Thomas Erl defines SOA as follows in his site:

Service-oriented computing represents a new generation distributed computing platform. As such, it encompasses many things, including its own design paradigm and design principles, design pattern catalogs, pattern languages, a distinct architectural model, and related concepts, technologies, and frameworks.

This definitely sounds like a whole new category which is parallel to object orientation. Almost one in which you would expect an entirely new language to exist for. Like procedural C and object oriented C#.

Here is my understanding: In real life, we don't have entirely new language for SOA. And most application which have SOA architecture have an object oriented design underneath it. SOA is a "strategy" to make the entire application/service distributed and reliable. SOA needs OOPS working underneath it.

Is this correct? Where does SOA (if at all it does) fit in with object oriented programming practices?

Edit: I have learnt through answers that OOA and SOA work with each other and cannot be compared (in a "which is better" way). I have changed the title to "Relationship between SOA and OOA" rather than "comparison".

  • Any good links which talk about one with respect to the other would also be a great help! Commented Sep 10, 2012 at 10:12
  • It would help me greatly to know why this question was down voted. Commented Sep 10, 2012 at 12:58

2 Answers 2


OOP is a programming paradigm. SOA is a system architecture concept.SOA can be implemented using OO code (or any other type of coding, it does not matter). OOP can be part of a SOA architecture or can be used outside of that architecture. OO and SOA are two different concepts (level wise). We could for example compare SOA based architecture to non-SOA based architecture or compare OOP to Procedural Programming used in languages such as COBOL II. However, comparing SOA to OO would not be valid.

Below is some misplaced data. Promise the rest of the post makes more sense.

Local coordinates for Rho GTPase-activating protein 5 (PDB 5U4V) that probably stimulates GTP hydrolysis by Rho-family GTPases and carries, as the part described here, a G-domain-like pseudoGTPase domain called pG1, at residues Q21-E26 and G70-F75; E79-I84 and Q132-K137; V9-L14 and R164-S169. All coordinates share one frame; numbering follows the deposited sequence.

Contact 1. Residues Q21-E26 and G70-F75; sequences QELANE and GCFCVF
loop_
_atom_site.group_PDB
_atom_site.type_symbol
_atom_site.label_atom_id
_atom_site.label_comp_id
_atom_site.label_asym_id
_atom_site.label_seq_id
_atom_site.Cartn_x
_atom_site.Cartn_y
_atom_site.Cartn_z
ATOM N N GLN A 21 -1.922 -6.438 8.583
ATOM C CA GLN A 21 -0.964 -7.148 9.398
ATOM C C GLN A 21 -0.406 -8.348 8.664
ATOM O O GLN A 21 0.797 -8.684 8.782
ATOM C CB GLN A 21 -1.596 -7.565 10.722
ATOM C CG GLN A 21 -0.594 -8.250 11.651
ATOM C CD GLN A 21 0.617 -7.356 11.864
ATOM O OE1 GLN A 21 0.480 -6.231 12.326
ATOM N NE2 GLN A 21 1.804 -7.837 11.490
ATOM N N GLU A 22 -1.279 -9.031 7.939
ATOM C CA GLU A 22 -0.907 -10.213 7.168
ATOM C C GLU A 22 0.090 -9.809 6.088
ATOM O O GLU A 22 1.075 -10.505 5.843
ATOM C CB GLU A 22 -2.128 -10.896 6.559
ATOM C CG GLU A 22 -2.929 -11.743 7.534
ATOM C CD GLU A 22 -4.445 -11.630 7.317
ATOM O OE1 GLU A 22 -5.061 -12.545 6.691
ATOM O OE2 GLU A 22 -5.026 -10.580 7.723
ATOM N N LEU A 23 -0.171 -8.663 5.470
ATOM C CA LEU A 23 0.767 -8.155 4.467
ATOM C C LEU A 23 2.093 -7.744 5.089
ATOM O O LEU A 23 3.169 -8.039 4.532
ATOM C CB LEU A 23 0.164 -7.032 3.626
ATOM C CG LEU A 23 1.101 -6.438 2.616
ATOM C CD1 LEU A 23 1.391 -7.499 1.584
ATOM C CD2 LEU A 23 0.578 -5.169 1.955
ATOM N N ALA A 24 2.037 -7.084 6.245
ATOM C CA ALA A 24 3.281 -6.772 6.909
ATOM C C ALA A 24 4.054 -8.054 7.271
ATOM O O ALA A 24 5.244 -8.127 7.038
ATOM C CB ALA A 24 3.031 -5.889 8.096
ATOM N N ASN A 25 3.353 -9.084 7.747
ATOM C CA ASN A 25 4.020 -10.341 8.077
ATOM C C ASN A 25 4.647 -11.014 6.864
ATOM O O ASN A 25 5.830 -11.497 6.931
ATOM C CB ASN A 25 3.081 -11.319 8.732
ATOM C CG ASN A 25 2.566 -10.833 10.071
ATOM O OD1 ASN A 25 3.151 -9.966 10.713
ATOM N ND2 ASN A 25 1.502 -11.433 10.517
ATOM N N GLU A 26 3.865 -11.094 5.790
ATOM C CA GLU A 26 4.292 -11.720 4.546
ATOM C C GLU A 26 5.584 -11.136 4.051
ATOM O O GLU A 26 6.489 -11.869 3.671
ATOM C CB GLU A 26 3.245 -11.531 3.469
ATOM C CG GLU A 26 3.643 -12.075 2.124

SOA needs OOPS working underneath it.

I don't agree. OOP is optional.

SOA is a "strategy" to make the entire application/service distributed and reliable

True (purists may argue about exactness of the wording though...).


I have added this section in response to first comment below:

Think of a Service as a black box. The way the service is built internally is not your concern (this is generally a good thing). You mainly focus on consuming the service via its API. Whether you do this via classes in an OO program or even via URL request on the browser as in this example: http://ichart.finance.yahoo.com/table.csv?s=IBM&a=1&b=1&c=2010&d=1&e=1&f=2012&g=d&ignore=.csv, if you click this link Yahoo Finance will get you a CSV file of stock information. No class on the client was required. The magic is hidden inside the service.

Frameworks such as Microsoft WCF provide means of communicating with services via different methods and handles lots of the details required to build a rich service environment. You may want to look for more details on WCF.

  • Thanks for the answer. What is the broiler plate code that is essential for SOA to work? I thought classes were a necessity. Commented Sep 10, 2012 at 11:58
  • I will! That is my next step. Commented Sep 10, 2012 at 13:05

Well, I think your question falls somewhat into the domain of this question: What's the next level of abstraction?

There I've made a similar inquiry (in the comments) regarding Aspect Oriented Programming, i.e. is it a different level of abstraction (other than OOP) or not. The conclusion there was that it's not, it's simply a different approach to using OOP. I think the same goes for SOA. The data and algorithm abstractions needed for something that could be called SOA are pretty much the same as those used for something that can be cathegorized as OOP. Continuing on this idea, what you'd need to better develop SOA software is libraries and frameworks that deal with the boiler plate code, rather than a new language, and I believe this is the case today, you have such frameworks as Mule ESB and Spring Framekwork.

Here's an interesting discussion of different way to take on SOA, and how Spring helps you with it:


  • thanks for linking me to the other SO question! One of the answers to that question mentioned "service" at the highest level of abstraction. I am inclined to agree with that! Commented Sep 10, 2012 at 10:46

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